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Taxation, Income inequality, Personal property, Direct Tax Clause, Capitation tax, Geographic distribution of wealth


Proposals of wealth taxation as a mechanism to combat economic inequality and raise revenue for welfare programs have dominated recent political debate. Despite extensive academic commentary, questions surrounding the constitutionality of a wealth tax remain unresolved. Previous scholarly approaches have drawn a dichotomy between two key cases. Supporters of the wealth tax emphasize Hylton's functional rule for identifying direct taxes, which must be apportioned under the Constitution, and reject Pollock, which invalidated the federal income tax on the grounds that it was a direct tax. Opponents of the wealth tax, in contrast, argue that Pollock, rather than Hylton, was correctly decided.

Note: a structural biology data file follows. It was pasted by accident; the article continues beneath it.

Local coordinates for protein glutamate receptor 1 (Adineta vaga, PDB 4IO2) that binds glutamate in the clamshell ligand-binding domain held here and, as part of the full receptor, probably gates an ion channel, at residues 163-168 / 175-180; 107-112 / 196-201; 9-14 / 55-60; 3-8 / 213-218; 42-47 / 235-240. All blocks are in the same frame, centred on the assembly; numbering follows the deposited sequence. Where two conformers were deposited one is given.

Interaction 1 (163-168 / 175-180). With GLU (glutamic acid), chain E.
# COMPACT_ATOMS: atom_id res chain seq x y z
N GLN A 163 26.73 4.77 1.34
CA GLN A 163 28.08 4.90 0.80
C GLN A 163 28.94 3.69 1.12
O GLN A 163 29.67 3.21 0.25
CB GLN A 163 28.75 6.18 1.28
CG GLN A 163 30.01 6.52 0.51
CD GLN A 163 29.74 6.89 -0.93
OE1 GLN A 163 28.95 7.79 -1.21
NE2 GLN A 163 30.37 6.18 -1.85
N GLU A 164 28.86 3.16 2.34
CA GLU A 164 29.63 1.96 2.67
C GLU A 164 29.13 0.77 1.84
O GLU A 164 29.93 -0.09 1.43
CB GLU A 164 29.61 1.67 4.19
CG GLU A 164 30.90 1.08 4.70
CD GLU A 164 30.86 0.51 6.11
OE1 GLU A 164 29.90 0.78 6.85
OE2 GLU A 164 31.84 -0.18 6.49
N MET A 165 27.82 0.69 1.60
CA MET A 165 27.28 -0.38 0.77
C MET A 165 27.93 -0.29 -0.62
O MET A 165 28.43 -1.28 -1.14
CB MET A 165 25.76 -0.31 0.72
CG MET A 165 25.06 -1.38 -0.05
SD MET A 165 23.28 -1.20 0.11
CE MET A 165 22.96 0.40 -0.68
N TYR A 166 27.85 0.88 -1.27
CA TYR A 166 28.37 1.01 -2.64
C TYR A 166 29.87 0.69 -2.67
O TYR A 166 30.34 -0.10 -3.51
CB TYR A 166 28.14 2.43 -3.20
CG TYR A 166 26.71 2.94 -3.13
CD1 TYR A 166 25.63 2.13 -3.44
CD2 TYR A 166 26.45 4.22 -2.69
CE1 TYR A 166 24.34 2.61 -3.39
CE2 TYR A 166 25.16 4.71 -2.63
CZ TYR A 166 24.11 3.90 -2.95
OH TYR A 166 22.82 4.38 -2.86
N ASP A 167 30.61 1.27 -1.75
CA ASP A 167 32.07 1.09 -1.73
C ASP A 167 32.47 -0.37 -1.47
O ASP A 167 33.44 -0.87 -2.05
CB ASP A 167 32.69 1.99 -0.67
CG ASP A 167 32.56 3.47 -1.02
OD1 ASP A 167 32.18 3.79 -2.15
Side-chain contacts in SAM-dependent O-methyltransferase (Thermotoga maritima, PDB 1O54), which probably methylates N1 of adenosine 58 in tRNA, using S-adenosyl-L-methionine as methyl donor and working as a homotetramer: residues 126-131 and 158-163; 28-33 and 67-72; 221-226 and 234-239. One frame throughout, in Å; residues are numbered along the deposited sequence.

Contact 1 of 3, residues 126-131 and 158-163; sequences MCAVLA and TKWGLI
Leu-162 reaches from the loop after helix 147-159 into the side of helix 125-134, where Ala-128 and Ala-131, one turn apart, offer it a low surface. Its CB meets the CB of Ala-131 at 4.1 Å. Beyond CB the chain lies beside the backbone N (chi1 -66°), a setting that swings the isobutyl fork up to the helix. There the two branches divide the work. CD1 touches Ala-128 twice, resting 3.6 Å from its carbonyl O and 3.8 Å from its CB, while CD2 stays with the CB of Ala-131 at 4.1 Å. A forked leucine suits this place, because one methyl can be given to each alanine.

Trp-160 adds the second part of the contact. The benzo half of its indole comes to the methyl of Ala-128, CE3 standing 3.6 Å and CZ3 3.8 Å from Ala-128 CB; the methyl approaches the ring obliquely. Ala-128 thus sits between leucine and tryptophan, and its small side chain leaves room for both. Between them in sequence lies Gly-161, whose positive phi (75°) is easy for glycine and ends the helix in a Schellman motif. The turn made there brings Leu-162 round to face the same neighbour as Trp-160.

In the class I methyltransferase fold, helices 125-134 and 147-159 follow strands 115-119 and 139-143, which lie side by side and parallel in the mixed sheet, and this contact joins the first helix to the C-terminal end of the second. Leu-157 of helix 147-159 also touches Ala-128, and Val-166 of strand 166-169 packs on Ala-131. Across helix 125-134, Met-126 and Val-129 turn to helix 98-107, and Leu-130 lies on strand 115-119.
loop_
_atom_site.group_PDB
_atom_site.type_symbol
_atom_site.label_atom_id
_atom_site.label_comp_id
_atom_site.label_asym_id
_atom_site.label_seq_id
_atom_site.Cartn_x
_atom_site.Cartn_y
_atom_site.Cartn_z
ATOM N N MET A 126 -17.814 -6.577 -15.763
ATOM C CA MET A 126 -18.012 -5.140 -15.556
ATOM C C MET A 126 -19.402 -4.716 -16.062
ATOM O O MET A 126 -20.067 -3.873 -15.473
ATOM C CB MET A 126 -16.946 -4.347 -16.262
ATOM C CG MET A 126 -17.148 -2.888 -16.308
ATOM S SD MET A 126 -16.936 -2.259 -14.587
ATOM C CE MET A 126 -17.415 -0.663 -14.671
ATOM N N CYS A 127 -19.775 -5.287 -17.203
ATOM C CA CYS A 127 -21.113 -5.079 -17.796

This Article examines the inequitable results of apportioning the wealth tax and argues that both Hylton's rule of reason and the underlying, federalism rationale of Pollock disfavor classifying the wealth tax as a direct tax. Using IRS personal-wealth data, I estimate the wealth tax rates as apportioned in accordance with the geographic distribution of wealth among the states. The disparate impact of apportionment imposing tax rates ranging from 2% in D.C. to 40% in West Virginia provide strong support for the constitutionality of wealth taxation at uniform rates.

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University of Pennsylvania Journal of Law and Social Change